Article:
Update a remote server to ESXi 5.1

With my new HaaS based home lab, I experience some limitations I need to live with. There is for example no way to insert a CD or DVD, nor can I use any USB key or a network boot.

That means that some of the procedures I have been using since long, need to be reviewed and updated. The next post describes one of the practical problems I encountered.

How do you remotely upgrade an ESXi server to version 5.1 ?

But as you can imagine, everything is “posh“-able. I was able to automate a manual procedure, and more important, I was able to upgrade my ESXi server to 5.1.

Short Intro

The hardware I used at home to develop and test my scripts finally reached the stage where it did not perform well enough to let me run all the components and scripts I wanted to use.

After some considerations, and a great tip from Andreas, I went for a solution similar to the one he described in his SBHVL posts. Make to sure to read his posts if you’re also in the market for a new and affordable home lab.

I now have a home lab that uses a Hardware as a Service (HaaS) environment.

In this and future posts I’m going to describe some of the scripts I use to manage and maintain this home lab. Since I don’t have any physical access to the lab, I will need to use different techniques then the ones I’m used to.

And since I’m very much into automation, I try to have all the interventions done through PowerCLI.

I hope you can use some of the scripts that will follow in this series in your own environments, or that they at least will give you some ideas how to automate some of your tasks.

The Update Method

The method that is used in the following script is not new.

The complete procedure is documented in the vSphere 5.1 documentation in the Upgrade manual, in the Update a Host with Image Profiles section.

The procedure was first described by Andreas in his How to update your (free / whitebox) ESXi server to ESXi 5.1 post. And later mentioned by William in his A Pretty Cool Method of Upgrading to ESXi 5.1 post.

But both posts require you to use a SSH connection and type in the esxcli command(s) from there. That is not really what we want to do in automation circles 😉

So this is my PowerCLI script that you can use to update your remote ESXi server to 5.1.

The Script


Line 1-3: Connection information for the Connect-VIServer cmdlet

Line 4: The name of the datastore where the “depot” file is stored

Line 5: The folder that contains the “depot” file and the filename of the “depot”

Line 6: The serach string that will allow the script to select the required profile from the “depot”. This specific “depot” file for ESXi 5.1 contains 2 profiles, ESXi-5.1.0-799733-no-tools and ESXi-5.1.0-799733-standard. In the script we take the “standard” profile.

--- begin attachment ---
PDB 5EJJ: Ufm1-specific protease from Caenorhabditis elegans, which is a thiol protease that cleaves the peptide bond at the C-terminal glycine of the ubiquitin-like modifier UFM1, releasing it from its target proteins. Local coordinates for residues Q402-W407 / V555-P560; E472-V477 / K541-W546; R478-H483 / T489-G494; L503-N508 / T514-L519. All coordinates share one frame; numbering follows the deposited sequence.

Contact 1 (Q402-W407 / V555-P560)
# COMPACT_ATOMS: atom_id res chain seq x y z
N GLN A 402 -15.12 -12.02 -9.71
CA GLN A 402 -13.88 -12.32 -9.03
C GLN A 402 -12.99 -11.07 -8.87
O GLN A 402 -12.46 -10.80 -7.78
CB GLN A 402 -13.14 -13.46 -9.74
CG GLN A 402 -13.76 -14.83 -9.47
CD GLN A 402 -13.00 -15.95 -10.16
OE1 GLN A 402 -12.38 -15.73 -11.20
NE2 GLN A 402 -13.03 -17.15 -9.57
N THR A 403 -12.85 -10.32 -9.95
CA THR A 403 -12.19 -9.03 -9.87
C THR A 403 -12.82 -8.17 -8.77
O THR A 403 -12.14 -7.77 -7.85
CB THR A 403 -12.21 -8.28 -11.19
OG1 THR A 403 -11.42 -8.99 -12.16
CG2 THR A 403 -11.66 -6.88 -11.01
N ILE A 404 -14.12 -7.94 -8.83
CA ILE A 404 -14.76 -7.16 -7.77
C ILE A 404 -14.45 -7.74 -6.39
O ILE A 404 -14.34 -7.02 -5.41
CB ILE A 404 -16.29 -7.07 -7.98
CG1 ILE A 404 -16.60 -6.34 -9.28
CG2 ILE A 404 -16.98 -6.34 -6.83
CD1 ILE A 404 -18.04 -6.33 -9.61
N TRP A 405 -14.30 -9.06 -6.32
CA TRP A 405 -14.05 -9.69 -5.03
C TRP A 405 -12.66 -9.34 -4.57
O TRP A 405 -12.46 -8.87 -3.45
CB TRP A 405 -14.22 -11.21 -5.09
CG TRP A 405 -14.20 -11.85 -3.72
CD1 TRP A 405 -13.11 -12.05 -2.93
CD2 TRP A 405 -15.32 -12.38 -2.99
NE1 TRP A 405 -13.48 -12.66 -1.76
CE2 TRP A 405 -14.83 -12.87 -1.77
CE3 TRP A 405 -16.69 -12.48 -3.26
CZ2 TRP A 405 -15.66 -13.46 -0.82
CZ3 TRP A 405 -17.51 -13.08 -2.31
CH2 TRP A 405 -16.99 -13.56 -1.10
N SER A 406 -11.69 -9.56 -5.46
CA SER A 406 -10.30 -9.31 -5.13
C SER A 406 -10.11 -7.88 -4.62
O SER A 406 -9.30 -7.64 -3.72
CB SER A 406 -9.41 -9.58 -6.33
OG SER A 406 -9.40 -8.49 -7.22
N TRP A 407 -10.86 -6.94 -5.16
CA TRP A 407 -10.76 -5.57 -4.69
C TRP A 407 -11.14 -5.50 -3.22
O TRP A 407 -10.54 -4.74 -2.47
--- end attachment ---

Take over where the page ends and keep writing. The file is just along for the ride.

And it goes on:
Line 8-9: Assemble the full path to the “depot” file.

Line 11-17: The esxcli command we will use has a number of parameters. Most of these are not needed for what we want to do, but to actually upgrade the ESXi host to 5.1, we need to set the “oktoremove” parameter to $true.

Line 23: Set the ESXi server in maintenance mode.

Line 25: From PowerCLI we use the Get-EsxCli cmdlet to set up an interface to the esxcli command.

Line 26-27: Get the full name of the “standard” profile.

Line 29-30: Prepare the upgrade process.

Line 32: Reboot the ESXi server to start the actual upgrade. At this stage you might see an error in the script. That’s caused by the fact that the server is rebooting while we still have active open connections from the script.

The Result

After the reboot, if all went well, the ESXi server will be running version 5.1. If there were problems, check the content of the log file at /var/log/esxupdate.log. It might contain some clues.

You will have to get the ESXi server out of maintenance mode.

Enjoy !



    Fantastic work Luc 🙂

    Can this script be modified to apply the latest two Heartbleed patches for ESXi 5.5 ?

    I have tried amending scripts, but it is confused ( or i am confused ) about depot profile names.



    William Lam


    Great article, but want to point out that you don’t need to use SSH to use ESXCLI, it’s available both locally on ESXi host as well as remotely. In my article I just wanted to show how you could directly patch from an ESXi host with just connectivity to VMware’s Repo.

    I agree for mass deployment, you’ll want to execute remotely connecting to the host and specify either VMware’s online repo, local internal repo or local offline depot.



      Thanks for the clarification William.
      With the Get-EsxCli cmdlet it is quite easy to upgrade a large number of ESXi servers this way. You could even add some code to copy the depot file to a local datastore, if needed.

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